Like 'Twitter For iPad'? Check Out Its Facebook Counterpart, Facepad

In what has become one of the not-so-great mysteries of technology, Facebook still hasn’t launched a native iPad application nine months after the device made its debut, despite the fact that many thousands — perhaps even millions — of people search for it every day.

Of course, that hasn’t stopped some enterprising developers from launching Facebook applications of their own — ‘Friendly for Facebook’, which is made by a third-party, has become one of the App Store’s most successful applications. But that application is hardly perfect, and now it has a new challenger: Facepad, a Facebook application that has clearly taken many design cues from Twitter’s innovative iPad application, which was released in September.

The similarities are obvious, but that isn’t a bad thing. The biggest involves the way new windows are handled: just like Twitter for iPad, when you tap on a link to a piece of content Facepad will slide a new window onto the right hand side of the screen. This allows you to quickly jump to a linked article and then back to Facebook without losing your place, or between multiple friend profiles — something that isn’t so easy using a normal web browser. The application allows you to keep dozens of these tabs open at once, so you can flick across a bunch of profiles in a few seconds.

It’s pretty slick, and people seem to like it. Since launching last week, Facepad has managed to get quite a bit of organic growth. In its first twelve hours the application served over a million ad impressions — that doubled to 2 million impressions after 24 hours. Now the app is up to tens of millions of page views and is the 15th most popular application on the App Store overall.

At its core though, Facepad is still a reskinned version, the web-based version of the social network that Facebook has optimized for touchscreen displays (Friendly, another third-party app mentioned earlier, also uses as its core). This means that, aside from the handy nav bar at the left hand side and the window swiping, much of the application still feels like a regular website, which isn’t ideal.

Cofounder Cole Ratias says that will change with the launch of Facepad V2 — the team is working to make the whole application feel more like a native app, so you’ll be able to do thinks like flick through photo albums the way you would in the iPad’s default photo application. Ratias also says that the team doesn’t want to implement anything that feels half-baked — for example, he points out the chat feature in Friendly, which takes up the full screen and feels a bit clunky. Facepad will also offer chat, but not until it can present it in smaller window overlays.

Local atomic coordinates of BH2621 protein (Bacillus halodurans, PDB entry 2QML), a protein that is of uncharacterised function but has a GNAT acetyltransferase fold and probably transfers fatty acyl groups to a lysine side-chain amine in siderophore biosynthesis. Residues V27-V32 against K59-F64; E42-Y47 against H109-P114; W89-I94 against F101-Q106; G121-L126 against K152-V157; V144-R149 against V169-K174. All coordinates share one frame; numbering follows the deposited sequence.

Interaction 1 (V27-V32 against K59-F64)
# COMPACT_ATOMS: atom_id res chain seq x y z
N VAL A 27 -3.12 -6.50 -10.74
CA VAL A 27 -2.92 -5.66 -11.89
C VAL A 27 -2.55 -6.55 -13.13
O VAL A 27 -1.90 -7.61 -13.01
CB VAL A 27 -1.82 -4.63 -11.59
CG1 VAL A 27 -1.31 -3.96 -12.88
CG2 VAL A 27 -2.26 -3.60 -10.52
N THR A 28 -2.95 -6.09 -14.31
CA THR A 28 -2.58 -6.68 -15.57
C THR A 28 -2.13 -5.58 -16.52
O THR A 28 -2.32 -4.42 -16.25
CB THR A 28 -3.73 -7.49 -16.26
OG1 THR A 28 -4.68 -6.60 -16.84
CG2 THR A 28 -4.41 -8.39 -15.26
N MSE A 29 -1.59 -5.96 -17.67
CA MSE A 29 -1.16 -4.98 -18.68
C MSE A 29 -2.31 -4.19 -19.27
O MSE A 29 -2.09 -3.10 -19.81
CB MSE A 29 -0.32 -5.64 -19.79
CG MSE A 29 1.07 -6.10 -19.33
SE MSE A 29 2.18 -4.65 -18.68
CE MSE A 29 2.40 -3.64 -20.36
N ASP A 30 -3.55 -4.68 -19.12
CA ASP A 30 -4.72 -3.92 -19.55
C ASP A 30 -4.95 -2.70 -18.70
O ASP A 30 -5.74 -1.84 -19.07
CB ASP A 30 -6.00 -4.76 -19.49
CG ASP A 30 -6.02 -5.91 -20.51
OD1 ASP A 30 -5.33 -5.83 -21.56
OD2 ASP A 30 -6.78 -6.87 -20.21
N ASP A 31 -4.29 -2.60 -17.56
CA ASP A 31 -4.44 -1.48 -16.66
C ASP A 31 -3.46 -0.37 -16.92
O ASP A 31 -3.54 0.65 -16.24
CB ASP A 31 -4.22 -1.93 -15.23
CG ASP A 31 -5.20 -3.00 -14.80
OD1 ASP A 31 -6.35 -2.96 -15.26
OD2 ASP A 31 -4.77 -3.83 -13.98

Facepad is the first product from a new startup called Loytr, and the company has bigger ambitions than just becoming a better way to browse Facebook (though they’ll take that, too). In the future the company plans to integrate a gaming platform into Facepad featuring Facebook Connect-enabled, casual games that use Loytr’s APIs for monetization and other functionality (this way Loytr will be able to take a cut of revenue). The company has other plans beyond Facebook, though Ratias declined to describe them in much detail for now.

Of course, there’s little doubt that Facebook is going to be release something that’s better suited for the iPad’s large display — but based on comments from CEO Mark Zuckerberg, when it comes, it may well be based on HTML5. Zuckerberg says that Facebook doesn’t currently have enough resources to develop separate native apps for each platform, so it makes sense to make a web-based solution.

One big thing to note: the current version of Facepad has a bug that will cause it to crash on iPads that are running iOS 3.2. That’s an older version that lacks key features introduced in 4.2, like multitasking, but a significant number of users are still running it. Facepad has submitted an update that fixes the bug and is waiting on Apple to approve it. Update: The new version has been approved, and you can grab it here.